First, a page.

A day after a downtrodden people gathered to bear witness to Harveyism and declare that henceforth its tenets shall be their faith, the less-exalted Jeremy Hefner took the hill for New York. The more you know about Hefner the more you root for him, but he’s not Matt Harvey, which isn’t any kind of insult. Like many starters who have come before him and many who will come after him, Hefner can be very effective if he has all his pitches working and can hit his location, but is generally ineffective at all if he doesn’t. In three of his four appearances this year, the latter’s been the case — and this time Hefner was up against Gio Gonzalez, who has a 20-win season on his resume and the Nats’ offense supporting him.
But what could easily been a post-Harvey hangover game turned more interesting than that. Hefner wasn’t great, but neither was Gonzalez — the Mets worked their usual patient at-bats, driving Gonzalez’s pitch count up and up with an assist from Gio himself. They harried him in the bottom of the fourth, putting up five two-out runs, with the most impressive at-bat probably Ruben Tejada seeing 10 pitches (one of which tore Kurt Suzuki’s glove off his hand) in working out a walk as a pinch-hitter.
Alas, with Hefner out early the Mets called on Aaron Laffey, who’s no Matt Harvey and no Jeremy Hefner either. Laffey got the first two, but then walked the hideous Jayson Werth, gave up a double to Bryce Harper and then served up a 1-2 pitch to Adam LaRoche, one of those guys who kills you without attracting his fair share of notice. LaRoche turned it into a three-run homer. Harvey is Harvey and Jon Niese has matured into a generally reliable pitcher, but the back of the Mets’ rotation is a mess, to put it charitably. Dillon Gee deserves more time and patience as he works back from an injury, but otherwise we’re left hoping Shaun Marcum gets here soon, after which the best-case scenario is that he’s Shaun Marcum.
After Laffey did what he did, the game turned into one of those long grinds, with teams poking at each other in search of a weakness. That turned out to be Josh Edgin. Edgin has not looked good so far this year, but he pitched a clean seventh (much-needed for him and for us), after which the Mets grabbed the lead on a Daniel Murphy hit (Murph was safe by an eyelash on an eyelash), a John Buck double and a Harper bobble that prevented Murph from being roadkill at the plate. But as before, the good feeling lasted about six seconds — Harper utterly demolished an Edgin delivery for his second homer of the day, and this one should have counted double: It re-entered the atmosphere above the Shea Bridge, and I’m pretty sure I saw a LaGuardia-bound 747, a communications satellite, a near-Earth asteroid and a dislodged chunk of the Bifrost Bridge plummet down in its wake.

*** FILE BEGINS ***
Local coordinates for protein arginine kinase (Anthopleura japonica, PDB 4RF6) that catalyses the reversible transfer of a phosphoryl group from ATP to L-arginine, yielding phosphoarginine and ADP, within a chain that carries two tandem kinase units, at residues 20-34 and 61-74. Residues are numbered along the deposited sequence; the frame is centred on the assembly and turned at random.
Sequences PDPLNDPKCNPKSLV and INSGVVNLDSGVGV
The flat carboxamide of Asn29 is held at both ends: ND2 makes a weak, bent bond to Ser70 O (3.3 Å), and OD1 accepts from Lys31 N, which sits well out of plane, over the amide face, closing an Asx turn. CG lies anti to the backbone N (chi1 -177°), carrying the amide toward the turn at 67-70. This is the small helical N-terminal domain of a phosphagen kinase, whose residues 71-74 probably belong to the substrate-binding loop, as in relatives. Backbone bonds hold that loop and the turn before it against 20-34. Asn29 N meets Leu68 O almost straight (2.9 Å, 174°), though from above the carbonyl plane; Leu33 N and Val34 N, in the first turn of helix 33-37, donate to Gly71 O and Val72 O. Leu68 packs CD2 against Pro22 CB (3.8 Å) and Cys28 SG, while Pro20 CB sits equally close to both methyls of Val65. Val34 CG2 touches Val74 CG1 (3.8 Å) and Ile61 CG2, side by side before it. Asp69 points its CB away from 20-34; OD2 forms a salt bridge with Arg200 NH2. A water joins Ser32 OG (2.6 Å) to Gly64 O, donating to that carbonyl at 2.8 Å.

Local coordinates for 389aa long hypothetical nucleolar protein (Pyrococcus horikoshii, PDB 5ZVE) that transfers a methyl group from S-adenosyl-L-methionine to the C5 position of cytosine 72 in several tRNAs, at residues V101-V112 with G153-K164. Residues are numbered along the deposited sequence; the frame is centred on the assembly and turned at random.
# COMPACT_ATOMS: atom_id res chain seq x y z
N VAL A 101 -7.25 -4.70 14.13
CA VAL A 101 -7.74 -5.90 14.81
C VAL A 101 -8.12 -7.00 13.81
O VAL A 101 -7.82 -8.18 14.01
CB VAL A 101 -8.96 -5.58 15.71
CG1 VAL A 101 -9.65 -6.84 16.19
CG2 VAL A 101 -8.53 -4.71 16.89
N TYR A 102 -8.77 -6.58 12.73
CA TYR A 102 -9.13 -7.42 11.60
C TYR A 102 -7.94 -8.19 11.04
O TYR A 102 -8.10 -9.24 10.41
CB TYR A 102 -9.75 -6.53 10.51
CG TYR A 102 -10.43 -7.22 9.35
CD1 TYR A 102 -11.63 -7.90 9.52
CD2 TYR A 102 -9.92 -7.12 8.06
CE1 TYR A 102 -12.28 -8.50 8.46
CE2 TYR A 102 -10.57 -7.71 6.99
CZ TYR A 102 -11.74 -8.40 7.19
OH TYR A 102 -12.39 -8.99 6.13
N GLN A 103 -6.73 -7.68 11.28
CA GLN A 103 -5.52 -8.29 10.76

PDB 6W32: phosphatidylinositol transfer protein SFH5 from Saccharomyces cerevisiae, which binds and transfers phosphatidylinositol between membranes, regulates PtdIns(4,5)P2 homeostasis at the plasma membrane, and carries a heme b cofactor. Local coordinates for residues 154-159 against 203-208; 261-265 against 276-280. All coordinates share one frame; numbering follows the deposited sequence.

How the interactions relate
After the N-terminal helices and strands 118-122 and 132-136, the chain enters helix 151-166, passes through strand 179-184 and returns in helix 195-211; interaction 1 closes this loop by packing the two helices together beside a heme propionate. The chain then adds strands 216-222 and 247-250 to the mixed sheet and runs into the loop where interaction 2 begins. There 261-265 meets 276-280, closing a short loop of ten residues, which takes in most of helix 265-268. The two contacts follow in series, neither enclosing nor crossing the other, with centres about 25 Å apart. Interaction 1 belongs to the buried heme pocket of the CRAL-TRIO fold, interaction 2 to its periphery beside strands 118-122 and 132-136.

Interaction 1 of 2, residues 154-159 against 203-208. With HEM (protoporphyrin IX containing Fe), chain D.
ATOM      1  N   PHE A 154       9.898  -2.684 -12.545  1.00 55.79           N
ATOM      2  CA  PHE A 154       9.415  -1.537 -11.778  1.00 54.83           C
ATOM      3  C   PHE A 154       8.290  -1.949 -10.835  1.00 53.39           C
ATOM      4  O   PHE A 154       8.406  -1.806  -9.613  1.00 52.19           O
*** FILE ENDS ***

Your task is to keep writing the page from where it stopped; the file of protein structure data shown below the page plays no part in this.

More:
The Mets looked like they had a chance in the ninth against a wild Rafael Soriano, but their lessons in admirable patience seemed to desert them when they were needed most. Justin Turner worked a 3-1 count, fouled back what might have been Ball 4 and wasn’t his pitch even if it weren’t, then lined out. Murph grounded out on a 3-1 pitch. David Wright worked out a walk — and Buck promptly tapped the first pitch to short.
So … yeah. Interesting game turned disappointing. You can lament that our current rotation is Harvey, Niese and a collective shrug, and you wouldn’t be wrong. You can wonder what’s wrong with Edgin, and ask if Sandy Alderson’s thoughts are turning to Pedro Feliciano or Robert Carson. You can wish the Mets had shown just a bit more of that wise restraint in pursuing errant baseballs at the end.
All of that would be true, but there’s such a thing as overthinking stuff. Bryce Harper is a star at 20, and if nothing goes amiss it’s absolutely terrifying to think what he’ll be at 25, and how many years he’ll stay that way. Let’s face it: If Buck had worked the count to 3-2 and blasted a double up the gap to score Wright and make it 7-7, Harper would have hit a third homer off Bobby Parnell or Scott Rice. The Nats version of this recap would be MOTHER OF GOD BRYCE HARPER IS FREAKING AWESOME, and that would be correct and hit all the truly important points.